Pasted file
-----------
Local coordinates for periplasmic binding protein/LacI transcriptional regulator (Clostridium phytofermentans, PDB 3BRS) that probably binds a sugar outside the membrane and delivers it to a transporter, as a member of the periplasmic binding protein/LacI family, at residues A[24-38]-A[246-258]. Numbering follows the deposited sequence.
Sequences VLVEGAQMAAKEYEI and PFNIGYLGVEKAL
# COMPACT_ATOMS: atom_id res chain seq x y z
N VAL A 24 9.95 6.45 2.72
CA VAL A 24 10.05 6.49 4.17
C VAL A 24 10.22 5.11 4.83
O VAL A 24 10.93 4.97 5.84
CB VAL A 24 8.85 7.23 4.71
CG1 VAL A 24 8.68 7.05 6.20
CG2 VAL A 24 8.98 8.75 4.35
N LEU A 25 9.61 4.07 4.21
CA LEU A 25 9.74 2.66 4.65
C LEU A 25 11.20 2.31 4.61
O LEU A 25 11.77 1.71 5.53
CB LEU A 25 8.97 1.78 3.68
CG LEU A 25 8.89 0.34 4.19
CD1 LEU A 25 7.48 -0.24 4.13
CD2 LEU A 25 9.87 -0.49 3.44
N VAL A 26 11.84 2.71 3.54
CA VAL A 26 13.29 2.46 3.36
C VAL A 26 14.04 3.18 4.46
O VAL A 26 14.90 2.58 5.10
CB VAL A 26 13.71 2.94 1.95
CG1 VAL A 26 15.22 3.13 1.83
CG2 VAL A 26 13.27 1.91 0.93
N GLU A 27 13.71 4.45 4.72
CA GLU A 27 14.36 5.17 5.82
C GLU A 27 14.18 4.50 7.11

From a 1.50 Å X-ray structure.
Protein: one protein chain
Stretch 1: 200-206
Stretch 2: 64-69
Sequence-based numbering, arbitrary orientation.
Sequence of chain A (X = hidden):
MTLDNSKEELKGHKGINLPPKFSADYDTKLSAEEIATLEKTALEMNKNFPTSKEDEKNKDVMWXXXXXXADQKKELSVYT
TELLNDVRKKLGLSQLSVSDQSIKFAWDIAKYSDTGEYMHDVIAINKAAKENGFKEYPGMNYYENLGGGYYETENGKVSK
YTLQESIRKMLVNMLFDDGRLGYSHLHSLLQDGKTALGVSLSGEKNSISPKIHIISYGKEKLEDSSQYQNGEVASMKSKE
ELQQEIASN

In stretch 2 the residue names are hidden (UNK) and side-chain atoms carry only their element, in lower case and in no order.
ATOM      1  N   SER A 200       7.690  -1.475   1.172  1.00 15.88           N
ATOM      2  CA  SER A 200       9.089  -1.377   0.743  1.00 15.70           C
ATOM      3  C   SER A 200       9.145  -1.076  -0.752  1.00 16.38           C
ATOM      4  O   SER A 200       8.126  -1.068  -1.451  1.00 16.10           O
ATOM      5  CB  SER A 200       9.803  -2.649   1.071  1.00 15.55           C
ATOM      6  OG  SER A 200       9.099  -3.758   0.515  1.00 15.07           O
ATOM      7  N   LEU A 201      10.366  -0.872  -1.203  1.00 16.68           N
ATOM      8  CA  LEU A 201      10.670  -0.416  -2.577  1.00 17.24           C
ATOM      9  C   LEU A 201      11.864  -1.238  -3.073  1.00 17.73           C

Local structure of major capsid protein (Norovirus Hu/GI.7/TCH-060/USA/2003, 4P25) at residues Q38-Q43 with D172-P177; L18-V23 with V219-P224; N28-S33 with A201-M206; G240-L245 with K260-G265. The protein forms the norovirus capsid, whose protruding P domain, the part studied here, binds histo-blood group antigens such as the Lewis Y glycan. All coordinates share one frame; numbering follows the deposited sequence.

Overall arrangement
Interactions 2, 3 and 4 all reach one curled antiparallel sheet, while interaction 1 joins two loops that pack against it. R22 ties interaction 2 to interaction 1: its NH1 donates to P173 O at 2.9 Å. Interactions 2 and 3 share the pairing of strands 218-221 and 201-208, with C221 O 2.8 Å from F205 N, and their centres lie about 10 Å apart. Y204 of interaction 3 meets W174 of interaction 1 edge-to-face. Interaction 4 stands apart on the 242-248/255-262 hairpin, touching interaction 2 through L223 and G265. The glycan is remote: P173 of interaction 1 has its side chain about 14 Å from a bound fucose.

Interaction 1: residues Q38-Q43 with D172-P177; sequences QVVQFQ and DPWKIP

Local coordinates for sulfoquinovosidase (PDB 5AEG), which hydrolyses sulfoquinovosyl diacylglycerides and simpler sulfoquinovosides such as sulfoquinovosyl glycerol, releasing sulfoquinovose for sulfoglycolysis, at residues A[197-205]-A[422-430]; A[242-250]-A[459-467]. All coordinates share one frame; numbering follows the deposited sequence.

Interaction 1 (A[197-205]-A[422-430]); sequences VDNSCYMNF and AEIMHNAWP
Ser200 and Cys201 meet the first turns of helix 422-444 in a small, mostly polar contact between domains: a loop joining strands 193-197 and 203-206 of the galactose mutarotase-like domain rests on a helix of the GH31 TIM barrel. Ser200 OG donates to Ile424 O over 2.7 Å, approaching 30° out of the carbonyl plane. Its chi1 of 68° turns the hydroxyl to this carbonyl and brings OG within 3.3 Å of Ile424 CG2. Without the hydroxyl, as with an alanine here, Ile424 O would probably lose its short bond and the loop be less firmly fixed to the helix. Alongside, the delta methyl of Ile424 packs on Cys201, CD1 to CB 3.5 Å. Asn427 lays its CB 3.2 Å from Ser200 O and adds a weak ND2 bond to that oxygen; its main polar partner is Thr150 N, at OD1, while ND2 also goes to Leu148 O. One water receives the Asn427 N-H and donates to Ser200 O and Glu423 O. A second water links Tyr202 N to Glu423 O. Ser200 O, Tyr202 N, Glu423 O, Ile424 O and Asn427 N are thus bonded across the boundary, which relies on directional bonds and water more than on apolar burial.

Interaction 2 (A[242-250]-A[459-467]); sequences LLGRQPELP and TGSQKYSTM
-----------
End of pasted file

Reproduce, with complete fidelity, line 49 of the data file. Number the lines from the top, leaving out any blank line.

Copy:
Local structure of major capsid protein (Norovirus Hu/GI.7/TCH-060/USA/2003, 4P25) at residues Q38-Q43 with D172-P177; L18-V23 with V219-P224; N28-S33 with A201-M206; G240-L245 with K260-G265. The protein forms the norovirus capsid, whose protruding P domain, the part studied here, binds histo-blood group antigens such as the Lewis Y glycan. All coordinates share one frame; numbering follows the deposited sequence.